Govt protests US plan to end work permits for spouses of Indian workers

Suresh Prabhu, Commerce and Industry Minister
The government has protested to its American counterpart on reported plans there to end work permits for spouses accompanying Indian professionals.

“We have communicated to them that Indian companies have actually helped the US economy and brought more productivity to the US,” said Commerce and Industry Minister Suresh Prabhu on Thursday.

Speaking at the sidelines of the annual general meeting of the American Chamber of Commerce in India, the minister said discussion with the US on the issue was an ongoing one. A significant number of spouses of Indian professionals in the US are employed under the H-4 EAD (Employment Authorisation Document) visa issued by the government there.  It currently allows spouses of H-1B holders to work legally. Many are also in line for the ‘green card’, the permanent resident permit. 

According to a report by, an immigration reform advocacy group, the move could hit up to 80,000 individuals, “This policy is important because it allows certain individuals to secure gainful employment without having to wait for their spouses to receive permanent residency, many of whom are experiencing a processing backlog of more than a decade,” the group said in a recent report.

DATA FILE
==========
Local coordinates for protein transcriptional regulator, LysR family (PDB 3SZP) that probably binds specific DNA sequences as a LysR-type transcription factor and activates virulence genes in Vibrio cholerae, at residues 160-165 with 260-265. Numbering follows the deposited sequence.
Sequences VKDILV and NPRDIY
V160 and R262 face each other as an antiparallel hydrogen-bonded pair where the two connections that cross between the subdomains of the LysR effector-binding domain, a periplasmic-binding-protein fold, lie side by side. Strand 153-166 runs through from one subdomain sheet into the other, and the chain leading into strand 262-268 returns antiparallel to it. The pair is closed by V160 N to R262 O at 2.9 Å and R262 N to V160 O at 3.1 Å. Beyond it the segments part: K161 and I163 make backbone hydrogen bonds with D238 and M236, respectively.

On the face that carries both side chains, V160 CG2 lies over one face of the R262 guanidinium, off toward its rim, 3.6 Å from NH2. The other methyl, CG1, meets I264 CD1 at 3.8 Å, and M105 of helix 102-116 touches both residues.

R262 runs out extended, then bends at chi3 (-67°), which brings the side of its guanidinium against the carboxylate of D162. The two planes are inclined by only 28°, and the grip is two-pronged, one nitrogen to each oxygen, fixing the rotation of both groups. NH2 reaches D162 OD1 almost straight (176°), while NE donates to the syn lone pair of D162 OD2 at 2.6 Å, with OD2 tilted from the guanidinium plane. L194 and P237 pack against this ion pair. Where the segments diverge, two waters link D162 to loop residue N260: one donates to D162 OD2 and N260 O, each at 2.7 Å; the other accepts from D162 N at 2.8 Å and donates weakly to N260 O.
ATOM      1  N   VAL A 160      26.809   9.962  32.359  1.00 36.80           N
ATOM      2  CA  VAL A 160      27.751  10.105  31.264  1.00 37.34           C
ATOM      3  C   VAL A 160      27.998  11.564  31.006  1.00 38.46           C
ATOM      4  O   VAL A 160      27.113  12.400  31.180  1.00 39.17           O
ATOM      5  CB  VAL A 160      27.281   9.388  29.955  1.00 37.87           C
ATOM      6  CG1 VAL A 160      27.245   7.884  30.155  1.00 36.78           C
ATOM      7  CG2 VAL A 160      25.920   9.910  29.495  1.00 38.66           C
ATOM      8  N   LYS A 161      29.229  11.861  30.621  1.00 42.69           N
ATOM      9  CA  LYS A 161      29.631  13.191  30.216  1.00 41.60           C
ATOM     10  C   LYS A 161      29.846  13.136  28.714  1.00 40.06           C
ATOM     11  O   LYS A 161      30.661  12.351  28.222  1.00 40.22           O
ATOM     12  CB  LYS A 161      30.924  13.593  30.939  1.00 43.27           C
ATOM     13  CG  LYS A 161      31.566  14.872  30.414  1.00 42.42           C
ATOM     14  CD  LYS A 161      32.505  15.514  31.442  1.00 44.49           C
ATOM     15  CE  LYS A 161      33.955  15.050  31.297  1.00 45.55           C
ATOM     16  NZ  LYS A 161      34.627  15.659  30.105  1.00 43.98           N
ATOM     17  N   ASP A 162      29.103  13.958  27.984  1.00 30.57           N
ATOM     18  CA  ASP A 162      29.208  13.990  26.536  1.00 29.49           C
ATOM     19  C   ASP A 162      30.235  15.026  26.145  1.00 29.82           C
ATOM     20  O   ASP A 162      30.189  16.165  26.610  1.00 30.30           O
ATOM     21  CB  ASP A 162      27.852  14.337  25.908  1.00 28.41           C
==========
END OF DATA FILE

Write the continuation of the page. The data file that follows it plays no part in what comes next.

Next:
The H-4 programme currently allows an estimated 100,000 people to work in the US, According to the same report, roughly 80 per cent of H-4 visa holders are women, with the same percentage being from India. Without this work authorisation rule, these individuals also stand to lose the means to pay taxes, though they are supposed to under certain circumstances.

Spouses apart, the professionals themselves remain uneasy. This visa category is classified as a non-immigrant one; it allows US companies to employ foreign workers in speciality occupations that require theoretical or technical expertise. Major US-based technology companies disproportionately depend on it to hire tens of thousands of employees each year from India and China.

While the US started accepting applications for H1-B visas on April 2, the conditions remain tough. “On the one hand, the number of available slots has not been reduced as we had feared but the paperwork has substantially increased, while evaluation processes have become far more stringent,” said a senior functionary from the National Association of Software and Service Companies.

The US Department of Homeland Security had suggested in 2017 that H-4 work permits be rescinded. Earlier this week, a letter dated April 4 from L Francis Cissna, director of the US Citizenship and Immigration Services, to the US Senate’s committee on the judiciary had surfaced, showing the government was officially mulling on the plan.

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